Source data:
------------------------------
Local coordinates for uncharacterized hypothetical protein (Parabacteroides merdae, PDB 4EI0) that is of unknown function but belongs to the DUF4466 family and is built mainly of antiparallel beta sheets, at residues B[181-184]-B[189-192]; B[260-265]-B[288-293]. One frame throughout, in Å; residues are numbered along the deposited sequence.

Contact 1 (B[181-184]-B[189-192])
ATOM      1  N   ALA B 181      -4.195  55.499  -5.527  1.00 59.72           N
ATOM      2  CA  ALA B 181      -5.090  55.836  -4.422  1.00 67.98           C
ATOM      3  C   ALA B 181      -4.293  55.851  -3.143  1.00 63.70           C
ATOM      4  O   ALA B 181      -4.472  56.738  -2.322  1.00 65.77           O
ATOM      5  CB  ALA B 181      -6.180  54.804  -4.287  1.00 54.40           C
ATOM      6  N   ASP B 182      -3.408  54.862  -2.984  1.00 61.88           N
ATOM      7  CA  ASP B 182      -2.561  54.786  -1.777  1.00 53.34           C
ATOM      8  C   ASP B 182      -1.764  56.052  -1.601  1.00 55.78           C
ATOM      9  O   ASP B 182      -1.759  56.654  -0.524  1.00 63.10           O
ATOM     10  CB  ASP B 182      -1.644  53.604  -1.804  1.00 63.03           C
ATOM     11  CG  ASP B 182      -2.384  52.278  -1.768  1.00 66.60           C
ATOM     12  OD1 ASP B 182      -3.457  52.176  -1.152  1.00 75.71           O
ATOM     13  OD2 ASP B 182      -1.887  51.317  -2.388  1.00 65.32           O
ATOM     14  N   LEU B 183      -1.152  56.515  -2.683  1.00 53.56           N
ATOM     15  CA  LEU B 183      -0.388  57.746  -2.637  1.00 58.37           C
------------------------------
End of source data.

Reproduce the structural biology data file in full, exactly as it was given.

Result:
Local coordinates for uncharacterized hypothetical protein (Parabacteroides merdae, PDB 4EI0) that is of unknown function but belongs to the DUF4466 family and is built mainly of antiparallel beta sheets, at residues B[181-184]-B[189-192]; B[260-265]-B[288-293]. One frame throughout, in Å; residues are numbered along the deposited sequence.

Contact 1 (B[181-184]-B[189-192])
ATOM      1  N   ALA B 181      -4.195  55.499  -5.527  1.00 59.72           N
ATOM      2  CA  ALA B 181      -5.090  55.836  -4.422  1.00 67.98           C
ATOM      3  C   ALA B 181      -4.293  55.851  -3.143  1.00 63.70           C
ATOM      4  O   ALA B 181      -4.472  56.738  -2.322  1.00 65.77           O
ATOM      5  CB  ALA B 181      -6.180  54.804  -4.287  1.00 54.40           C
ATOM      6  N   ASP B 182      -3.408  54.862  -2.984  1.00 61.88           N
ATOM      7  CA  ASP B 182      -2.561  54.786  -1.777  1.00 53.34           C
ATOM      8  C   ASP B 182      -1.764  56.052  -1.601  1.00 55.78           C
ATOM      9  O   ASP B 182      -1.759  56.654  -0.524  1.00 63.10           O
ATOM     10  CB  ASP B 182      -1.644  53.604  -1.804  1.00 63.03           C
ATOM     11  CG  ASP B 182      -2.384  52.278  -1.768  1.00 66.60           C
ATOM     12  OD1 ASP B 182      -3.457  52.176  -1.152  1.00 75.71           O
ATOM     13  OD2 ASP B 182      -1.887  51.317  -2.388  1.00 65.32           O
ATOM     14  N   LEU B 183      -1.152  56.515  -2.683  1.00 53.56           N
ATOM     15  CA  LEU B 183      -0.388  57.746  -2.637  1.00 58.37           C